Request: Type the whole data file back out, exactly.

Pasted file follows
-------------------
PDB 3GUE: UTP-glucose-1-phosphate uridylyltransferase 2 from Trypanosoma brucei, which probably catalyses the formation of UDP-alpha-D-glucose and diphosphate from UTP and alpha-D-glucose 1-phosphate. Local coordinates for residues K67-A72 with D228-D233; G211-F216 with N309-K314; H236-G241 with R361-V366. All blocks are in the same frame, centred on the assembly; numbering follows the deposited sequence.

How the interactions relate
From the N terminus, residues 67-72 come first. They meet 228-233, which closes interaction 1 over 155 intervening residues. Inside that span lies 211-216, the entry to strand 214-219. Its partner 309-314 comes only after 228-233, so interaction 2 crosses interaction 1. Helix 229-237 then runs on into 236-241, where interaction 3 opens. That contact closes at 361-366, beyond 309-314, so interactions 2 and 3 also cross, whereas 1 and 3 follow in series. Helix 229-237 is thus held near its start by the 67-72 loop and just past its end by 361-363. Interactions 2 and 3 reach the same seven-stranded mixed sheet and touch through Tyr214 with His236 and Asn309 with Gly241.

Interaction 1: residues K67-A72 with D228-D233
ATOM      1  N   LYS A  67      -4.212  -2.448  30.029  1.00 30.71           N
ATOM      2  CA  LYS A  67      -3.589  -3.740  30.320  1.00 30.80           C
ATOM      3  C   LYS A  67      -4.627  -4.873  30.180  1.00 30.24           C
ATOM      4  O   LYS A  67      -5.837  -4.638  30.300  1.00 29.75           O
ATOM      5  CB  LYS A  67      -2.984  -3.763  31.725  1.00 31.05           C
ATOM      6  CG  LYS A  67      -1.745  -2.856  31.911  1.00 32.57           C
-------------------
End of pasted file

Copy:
PDB 3GUE: UTP-glucose-1-phosphate uridylyltransferase 2 from Trypanosoma brucei, which probably catalyses the formation of UDP-alpha-D-glucose and diphosphate from UTP and alpha-D-glucose 1-phosphate. Local coordinates for residues K67-A72 with D228-D233; G211-F216 with N309-K314; H236-G241 with R361-V366. All blocks are in the same frame, centred on the assembly; numbering follows the deposited sequence.

How the interactions relate
From the N terminus, residues 67-72 come first. They meet 228-233, which closes interaction 1 over 155 intervening residues. Inside that span lies 211-216, the entry to strand 214-219. Its partner 309-314 comes only after 228-233, so interaction 2 crosses interaction 1. Helix 229-237 then runs on into 236-241, where interaction 3 opens. That contact closes at 361-366, beyond 309-314, so interactions 2 and 3 also cross, whereas 1 and 3 follow in series. Helix 229-237 is thus held near its start by the 67-72 loop and just past its end by 361-363. Interactions 2 and 3 reach the same seven-stranded mixed sheet and touch through Tyr214 with His236 and Asn309 with Gly241.

Interaction 1: residues K67-A72 with D228-D233
ATOM      1  N   LYS A  67      -4.212  -2.448  30.029  1.00 30.71           N
ATOM      2  CA  LYS A  67      -3.589  -3.740  30.320  1.00 30.80           C
ATOM      3  C   LYS A  67      -4.627  -4.873  30.180  1.00 30.24           C
ATOM      4  O   LYS A  67      -5.837  -4.638  30.300  1.00 29.75           O
ATOM      5  CB  LYS A  67      -2.984  -3.763  31.725  1.00 31.05           C
ATOM      6  CG  LYS A  67      -1.745  -2.856  31.911  1.00 32.57           C